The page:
Manny Machado has been on a tear since the second half of the season started. His overall offensive metrics are much more in line with what is expected from him, having increased his wRC+ from 97 to 142. That’s a 46 percent improvement, which has looked sustainable given that he has logged over 100 plate appearances from mid-July to early August at that higher level of production.
But how has Machado achieved his recover?
Well, for starters, Machado is striking out less. During the first half, Machado was striking out in 19.7 percent of his plate appearances — way above his career 16.9 percent strikeout rate. But after the All-Star break, he’s cut down his strikeouts by nearly 50 percent. Currently, he’s the proud owner of a 9.3 percent second-half strikeout rate — which is the sixth lowest amongst qualified batters, and best amongst batters with at least 100 PAs in that time.
So, given that Machado is striking out less, then we can guess that he is making more contact, and having better results on balls in play. Yes, and yes.
As you can see, Machado wasn’t making much contact within the strike zone in the first half of the season. In fact, his “hot spot,” if you can call it that, was between himself and the inside mark of the strike zone. Those aren’t easy pitches to do damage on, however, so even when he did make contact, his results were muted.
And yet, when the second half of the season started, Machado started making more contact all over: in the strikezone, on the upper-outer part of it, and even above the strike zone. He’s managed to adapt, turning his first-half weakness into an advantage and, consequently, improving his production drastically.
Manny Machado 2017 1st/2nd-half splits
Machado’s numbers are better across the board. The only number that has stayed stable has been his BB percentage, which is good news: it means that, while he’s making more contact when he does swing, Machado has maintained his pitch recognition outside the zone, limiting his swings to pitches he can truly drive. His BABIP is also indicative of how lucky he has gotten, though the change in launch angle (and line drive percentage as we’ll see in a bit) explain the BABIP spike somewhat.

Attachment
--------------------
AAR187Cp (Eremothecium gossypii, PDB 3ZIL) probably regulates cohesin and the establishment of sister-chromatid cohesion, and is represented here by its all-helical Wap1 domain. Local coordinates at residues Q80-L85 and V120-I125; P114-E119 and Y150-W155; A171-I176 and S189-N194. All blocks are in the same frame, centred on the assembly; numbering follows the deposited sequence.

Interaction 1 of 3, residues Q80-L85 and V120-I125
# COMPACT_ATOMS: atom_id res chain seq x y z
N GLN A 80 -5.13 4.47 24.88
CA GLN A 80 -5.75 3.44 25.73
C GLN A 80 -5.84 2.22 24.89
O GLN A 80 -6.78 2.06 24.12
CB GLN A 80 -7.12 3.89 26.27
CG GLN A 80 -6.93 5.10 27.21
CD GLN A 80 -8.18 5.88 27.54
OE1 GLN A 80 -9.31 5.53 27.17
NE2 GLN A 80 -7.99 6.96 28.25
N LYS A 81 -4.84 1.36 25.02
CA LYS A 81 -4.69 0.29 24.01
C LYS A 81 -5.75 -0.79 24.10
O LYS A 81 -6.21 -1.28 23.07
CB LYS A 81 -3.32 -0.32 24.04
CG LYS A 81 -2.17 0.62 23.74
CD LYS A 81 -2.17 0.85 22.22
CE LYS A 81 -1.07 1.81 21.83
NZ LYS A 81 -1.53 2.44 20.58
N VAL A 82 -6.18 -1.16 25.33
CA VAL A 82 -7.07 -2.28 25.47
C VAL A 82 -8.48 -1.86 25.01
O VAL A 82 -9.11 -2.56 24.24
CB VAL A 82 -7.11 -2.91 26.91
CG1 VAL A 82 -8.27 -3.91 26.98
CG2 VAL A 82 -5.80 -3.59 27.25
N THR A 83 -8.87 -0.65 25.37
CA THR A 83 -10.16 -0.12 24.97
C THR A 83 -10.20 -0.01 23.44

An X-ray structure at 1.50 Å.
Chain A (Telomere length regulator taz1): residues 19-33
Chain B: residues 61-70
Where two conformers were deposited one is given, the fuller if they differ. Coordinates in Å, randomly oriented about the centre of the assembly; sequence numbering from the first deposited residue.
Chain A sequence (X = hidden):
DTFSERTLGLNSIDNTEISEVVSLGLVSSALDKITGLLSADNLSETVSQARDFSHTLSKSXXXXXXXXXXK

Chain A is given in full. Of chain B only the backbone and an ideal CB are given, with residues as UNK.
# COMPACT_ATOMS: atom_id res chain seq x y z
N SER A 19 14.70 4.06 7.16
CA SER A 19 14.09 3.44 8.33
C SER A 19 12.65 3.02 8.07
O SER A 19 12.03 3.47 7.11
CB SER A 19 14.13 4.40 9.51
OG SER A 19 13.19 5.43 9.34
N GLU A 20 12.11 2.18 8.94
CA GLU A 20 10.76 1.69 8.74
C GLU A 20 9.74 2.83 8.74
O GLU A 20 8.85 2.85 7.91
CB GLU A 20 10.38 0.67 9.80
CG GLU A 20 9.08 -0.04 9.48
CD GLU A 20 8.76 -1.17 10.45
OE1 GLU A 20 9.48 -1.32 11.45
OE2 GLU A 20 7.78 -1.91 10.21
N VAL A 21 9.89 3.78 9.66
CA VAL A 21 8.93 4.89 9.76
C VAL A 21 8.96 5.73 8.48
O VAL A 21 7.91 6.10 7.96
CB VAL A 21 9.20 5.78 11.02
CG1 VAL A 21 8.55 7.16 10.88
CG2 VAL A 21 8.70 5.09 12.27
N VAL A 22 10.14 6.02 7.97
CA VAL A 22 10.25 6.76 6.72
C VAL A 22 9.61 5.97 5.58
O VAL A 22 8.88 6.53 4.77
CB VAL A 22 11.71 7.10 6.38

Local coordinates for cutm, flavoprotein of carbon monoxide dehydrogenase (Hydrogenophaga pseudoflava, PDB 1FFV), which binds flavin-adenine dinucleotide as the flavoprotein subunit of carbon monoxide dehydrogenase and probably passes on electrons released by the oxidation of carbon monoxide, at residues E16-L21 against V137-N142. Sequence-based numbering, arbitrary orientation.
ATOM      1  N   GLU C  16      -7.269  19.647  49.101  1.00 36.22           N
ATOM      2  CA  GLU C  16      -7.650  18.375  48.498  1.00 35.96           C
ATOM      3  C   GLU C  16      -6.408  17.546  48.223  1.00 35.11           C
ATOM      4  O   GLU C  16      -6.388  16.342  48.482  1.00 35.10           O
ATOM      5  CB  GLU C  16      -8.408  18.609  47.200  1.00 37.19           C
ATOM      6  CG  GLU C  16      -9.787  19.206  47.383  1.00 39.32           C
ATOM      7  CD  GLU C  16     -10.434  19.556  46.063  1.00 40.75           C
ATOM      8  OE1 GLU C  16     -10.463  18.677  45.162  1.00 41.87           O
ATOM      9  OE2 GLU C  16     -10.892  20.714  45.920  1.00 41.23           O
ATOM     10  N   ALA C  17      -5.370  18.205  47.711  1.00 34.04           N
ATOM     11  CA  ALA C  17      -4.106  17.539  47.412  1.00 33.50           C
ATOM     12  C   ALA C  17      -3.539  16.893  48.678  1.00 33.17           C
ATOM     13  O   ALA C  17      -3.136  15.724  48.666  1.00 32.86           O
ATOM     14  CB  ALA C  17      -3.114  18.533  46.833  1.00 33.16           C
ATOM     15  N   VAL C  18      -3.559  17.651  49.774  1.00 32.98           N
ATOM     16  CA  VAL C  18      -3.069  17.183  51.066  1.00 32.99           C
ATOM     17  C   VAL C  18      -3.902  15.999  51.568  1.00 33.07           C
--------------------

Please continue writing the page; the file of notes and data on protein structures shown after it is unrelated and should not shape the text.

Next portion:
Machado is hitting more balls in the sweet spot between 10 and 20 degrees, leading to an increase in line drives from 13.9 percent in the first half to 20.5 in the second. Likewise, the change in launch angle has also sparked changes in his GB and FB percentage (3 percentage point drop each) and in his IFFB percentage (13 percentage point drop).
Finally, the last culprit which led to Machado’s lackluster first-half was batted ball location. Over the first four months of the season, Machado was pulling the ball 43.3 percent of the time. As you can see, that meant that most of his batted balls were directed right at where the shortstop should be standing. Of course, if you hit’ em where they are, chances are you’re not going to get on base and your numbers are going to drop.
But as of July 14, Machado has pulled the ball less and driven more pitches to all parts of the field evenly. His pull percentage has fallen to 36.8 percent, as the heatmap above demonstrates. By having a better batted-ball distribution — in combination with hitting more line drives — Machado has become the successful hitter he was expected to be going into 2017.
Unfortunately, Machado’s resurgence may prove too little, too late for a Baltimore Orioles club that may miss the playoffs and is on the verge of a potential rebuild. The silver lining to his rebound (beyond the increased joy it gives Orioles fans in these final months of the season) is that it may make a trade easier and more profitable for the Orioles than if he had continued to struggle.
Then again, there’s still some baseball left to play this season and Machado has to prove that these first 100 second-half PAs are sustainable over what remains to be played. But looking at his overall numbers, it appears that he’s finally regained his classic form, and will stay back on track through the rest of the season.
*All stats through August 7th, 2017
Martin Alonso writes for Beyond the Box Score and BP Bronx and is constantly geeking out over baseball and Star Wars. You can find him on Twitter at @martnar.